Tokophobia: scared of giving birth?
Fear of pregnancy and fear of childbirth are perfectly normal – every pregnant woman, even the most confident - has some degree of concern about what it will feel like, how she will manage, and what might happen. But for a minority of women, the worry is a lot stronger.
The condition, sometimes known as ‘tokophobia’, means fear of childbirth. One study estimates that one in every five women is affected to some extent by fear of childbirth, and six in every hundred are so scared of giving birth that it affects their pregnancy and birth choices. Some women avoid getting pregnant, or they opt for termination, or they feel very strongly they want to have a caesarean section.
Fear of childbirth among first-timers only?
Women who have not had a baby before are more likely to be scared of giving birth than women who are having their second or subsequent baby. However, fears are certainly not confined to first-timers and there are very few women who approach childbirth without fear. Serious fears are more common in women who have already had a baby, usually related to a traumatic experience of birth the first time round.
What aspects make women scared of giving birth?
Women experiencing fear may have various reasons as to why they feel this way. Specific fears may focus on:
- childbirth pain,
- worries related to being in the hands of healthcare professionals,
- not understanding what might happen,
- fear the baby may be hurt or injured,
- fear of injury to themselves,
- dying and/or
- anxiety about being alone or trapped.
In addition, women already fearful of hospitals, injections, or of being exposed or naked, may find their fear of childbirth exacerbated by these pre-existing fears.
One study found that women who suffer from anxiety sensitivity (AS) have a high risk of fear. AS means the sufferer is fearful of sensations caused by anxiety, such as heart racing, dizziness, feeling faint, or breathless. It leads to avoidance of situations where the anxiety sensations might arise. It’s easy to understand that women in this situation might find the idea of giving birth very frightening.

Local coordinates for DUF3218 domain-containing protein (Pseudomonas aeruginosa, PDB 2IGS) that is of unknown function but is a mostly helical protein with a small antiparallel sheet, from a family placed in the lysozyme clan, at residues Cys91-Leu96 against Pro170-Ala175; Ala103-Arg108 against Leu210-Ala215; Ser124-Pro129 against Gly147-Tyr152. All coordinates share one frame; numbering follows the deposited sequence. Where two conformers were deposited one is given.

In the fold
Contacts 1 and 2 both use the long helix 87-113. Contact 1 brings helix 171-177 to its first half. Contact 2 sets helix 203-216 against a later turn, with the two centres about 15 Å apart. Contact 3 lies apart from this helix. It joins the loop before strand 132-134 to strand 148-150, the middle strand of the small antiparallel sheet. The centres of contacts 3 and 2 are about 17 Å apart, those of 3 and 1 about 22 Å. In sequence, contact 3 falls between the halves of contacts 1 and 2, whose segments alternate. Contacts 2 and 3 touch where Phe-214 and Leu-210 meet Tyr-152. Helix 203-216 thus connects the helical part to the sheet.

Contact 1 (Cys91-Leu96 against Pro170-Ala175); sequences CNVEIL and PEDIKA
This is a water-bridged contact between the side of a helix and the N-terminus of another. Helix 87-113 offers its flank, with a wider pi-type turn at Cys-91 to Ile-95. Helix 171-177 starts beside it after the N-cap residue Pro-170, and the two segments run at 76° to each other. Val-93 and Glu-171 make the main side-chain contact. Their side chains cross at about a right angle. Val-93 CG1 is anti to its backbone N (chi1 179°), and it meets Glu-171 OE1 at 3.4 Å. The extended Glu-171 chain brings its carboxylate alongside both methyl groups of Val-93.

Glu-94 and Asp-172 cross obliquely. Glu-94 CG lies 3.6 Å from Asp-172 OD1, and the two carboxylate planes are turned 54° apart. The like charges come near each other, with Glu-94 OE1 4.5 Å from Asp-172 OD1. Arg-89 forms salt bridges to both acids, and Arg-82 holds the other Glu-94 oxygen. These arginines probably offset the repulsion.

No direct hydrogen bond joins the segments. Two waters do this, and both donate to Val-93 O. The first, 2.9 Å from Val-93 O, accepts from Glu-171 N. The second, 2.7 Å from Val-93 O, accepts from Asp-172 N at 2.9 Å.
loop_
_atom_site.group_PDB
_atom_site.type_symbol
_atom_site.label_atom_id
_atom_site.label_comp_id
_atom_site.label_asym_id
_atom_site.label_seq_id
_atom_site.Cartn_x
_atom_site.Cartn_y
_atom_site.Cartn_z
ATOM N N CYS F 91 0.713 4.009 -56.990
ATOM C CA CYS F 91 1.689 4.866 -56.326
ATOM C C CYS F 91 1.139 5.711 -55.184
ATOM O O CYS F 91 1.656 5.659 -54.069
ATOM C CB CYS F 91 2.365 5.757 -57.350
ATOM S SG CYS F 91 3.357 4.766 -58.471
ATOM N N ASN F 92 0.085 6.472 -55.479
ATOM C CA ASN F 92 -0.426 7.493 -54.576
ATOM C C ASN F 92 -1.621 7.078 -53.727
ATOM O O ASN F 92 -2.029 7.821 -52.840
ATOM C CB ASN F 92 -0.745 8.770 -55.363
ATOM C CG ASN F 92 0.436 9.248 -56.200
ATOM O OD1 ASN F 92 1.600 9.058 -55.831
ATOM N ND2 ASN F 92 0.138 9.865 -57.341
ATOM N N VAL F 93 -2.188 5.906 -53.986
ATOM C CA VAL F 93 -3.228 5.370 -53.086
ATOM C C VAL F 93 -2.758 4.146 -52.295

The same applies to women who are anxious about being embarrassed, or who worry about how they will cope in front of others, or who think they might appear silly, stupid or out of control. Women who have these concerns are all at higher risk of fear of childbirth.
What effect does fear have?
If a pregnant woman has fears related to labour and/or vaginal birth, she is more likely to have a caesarean birth, either planned or unplanned; she is more likely to use pain relief and she is more likely to have negative feelings about the whole birth experience. In addition, her risk of postnatal emotional and psychological problems increases.
Dealing with fear of childbirth
Research shows that fears can be reduced with specific psychological and emotional support during pregnancy. Some interventions involve teaching relaxation, and supported group discussions of feelings and fears. If you’re affected by fear, do share this with your midwife. In some areas, there is a special service for women in the same situation. The healthcare professionals caring for you need to know, so they can ensure you are treated sensitively throughout your pregnancy, labour and birth.
If fears are related to a previous birth experience, help with understanding and reducing the effect of the bad memories can be important in treating the current fear.
Many women are also helped and supported through pregnancy and birth by a doula.
Page last updated: October 2014
NCT's helpline offers practical and emotional support in all areas of pregnancy, birth and early parenthood: 0300 330 0700. We also offer antenatal courses which are a great way to find out more about birth, labour and life with a new baby.
Therapeutic group psychoeducation and relaxation in treating fear of childbirth. Acta Obstet Gynecol Scand. 2006;85(11):1315-9., Saisto T, Toivanen R, Salmela-Aro K, Halmesmäki E.
Postgrad Med J 2003;79:505-510 doi:10.1136/pmj.79.935.505, PATHOLOGICAL DREAD AND AVOIDANCE OF CHILDBIRTH (TOKOPHOBIA), Prevalence of fear of pregnancy and childbirth
Hofberg, K., Ward, M.R. Fear of pregnancy and childbirth. Postgrad. Med. J. 2003. doi:10.1136/pmj.79.935.505
Otley, H. Fear of childbirth: understanding the causes, impact and treatment, The British Journal of Midwifery, April 2011, Vol 19, No 4
Spice, K. et al. Journal of Psychosomatic Obstetrics & Gynecology, September 2009; 30(3): 168–174, Prenatal fear of childbirth and anxiety sensitivity
JOGNN, 42, 191-202; 2013. Salomonsson, B. et al. Self-Efficacy in Pregnant Women with Severe Fear of Childbirth